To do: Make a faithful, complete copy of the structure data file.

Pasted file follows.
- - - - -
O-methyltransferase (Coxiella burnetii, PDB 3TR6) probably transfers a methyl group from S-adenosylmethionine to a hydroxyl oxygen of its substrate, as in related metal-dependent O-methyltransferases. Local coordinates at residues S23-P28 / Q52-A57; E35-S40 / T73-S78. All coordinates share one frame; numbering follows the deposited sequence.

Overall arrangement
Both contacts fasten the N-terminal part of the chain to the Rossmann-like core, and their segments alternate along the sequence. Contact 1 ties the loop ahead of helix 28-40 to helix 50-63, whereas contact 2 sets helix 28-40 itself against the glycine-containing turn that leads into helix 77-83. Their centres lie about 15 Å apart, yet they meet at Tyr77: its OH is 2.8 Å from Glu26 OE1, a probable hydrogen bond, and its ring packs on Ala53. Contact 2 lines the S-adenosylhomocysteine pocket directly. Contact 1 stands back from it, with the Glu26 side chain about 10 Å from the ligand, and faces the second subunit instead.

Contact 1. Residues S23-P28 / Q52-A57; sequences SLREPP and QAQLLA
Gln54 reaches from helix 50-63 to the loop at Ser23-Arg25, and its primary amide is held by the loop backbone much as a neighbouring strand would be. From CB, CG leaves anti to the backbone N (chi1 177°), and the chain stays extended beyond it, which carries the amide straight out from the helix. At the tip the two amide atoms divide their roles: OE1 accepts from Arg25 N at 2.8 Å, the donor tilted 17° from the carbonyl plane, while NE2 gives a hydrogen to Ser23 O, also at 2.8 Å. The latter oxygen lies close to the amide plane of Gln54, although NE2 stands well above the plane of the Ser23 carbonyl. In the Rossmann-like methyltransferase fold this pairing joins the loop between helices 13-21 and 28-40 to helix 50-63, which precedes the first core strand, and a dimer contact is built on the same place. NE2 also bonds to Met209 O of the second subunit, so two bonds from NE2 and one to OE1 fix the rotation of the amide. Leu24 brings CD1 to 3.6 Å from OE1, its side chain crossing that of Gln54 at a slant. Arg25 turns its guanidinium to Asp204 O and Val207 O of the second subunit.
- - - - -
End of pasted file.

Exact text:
O-methyltransferase (Coxiella burnetii, PDB 3TR6) probably transfers a methyl group from S-adenosylmethionine to a hydroxyl oxygen of its substrate, as in related metal-dependent O-methyltransferases. Local coordinates at residues S23-P28 / Q52-A57; E35-S40 / T73-S78. All coordinates share one frame; numbering follows the deposited sequence.

Overall arrangement
Both contacts fasten the N-terminal part of the chain to the Rossmann-like core, and their segments alternate along the sequence. Contact 1 ties the loop ahead of helix 28-40 to helix 50-63, whereas contact 2 sets helix 28-40 itself against the glycine-containing turn that leads into helix 77-83. Their centres lie about 15 Å apart, yet they meet at Tyr77: its OH is 2.8 Å from Glu26 OE1, a probable hydrogen bond, and its ring packs on Ala53. Contact 2 lines the S-adenosylhomocysteine pocket directly. Contact 1 stands back from it, with the Glu26 side chain about 10 Å from the ligand, and faces the second subunit instead.

Contact 1. Residues S23-P28 / Q52-A57; sequences SLREPP and QAQLLA
Gln54 reaches from helix 50-63 to the loop at Ser23-Arg25, and its primary amide is held by the loop backbone much as a neighbouring strand would be. From CB, CG leaves anti to the backbone N (chi1 177°), and the chain stays extended beyond it, which carries the amide straight out from the helix. At the tip the two amide atoms divide their roles: OE1 accepts from Arg25 N at 2.8 Å, the donor tilted 17° from the carbonyl plane, while NE2 gives a hydrogen to Ser23 O, also at 2.8 Å. The latter oxygen lies close to the amide plane of Gln54, although NE2 stands well above the plane of the Ser23 carbonyl. In the Rossmann-like methyltransferase fold this pairing joins the loop between helices 13-21 and 28-40 to helix 50-63, which precedes the first core strand, and a dimer contact is built on the same place. NE2 also bonds to Met209 O of the second subunit, so two bonds from NE2 and one to OE1 fix the rotation of the amide. Leu24 brings CD1 to 3.6 Å from OE1, its side chain crossing that of Gln54 at a slant. Arg25 turns its guanidinium to Asp204 O and Val207 O of the second subunit.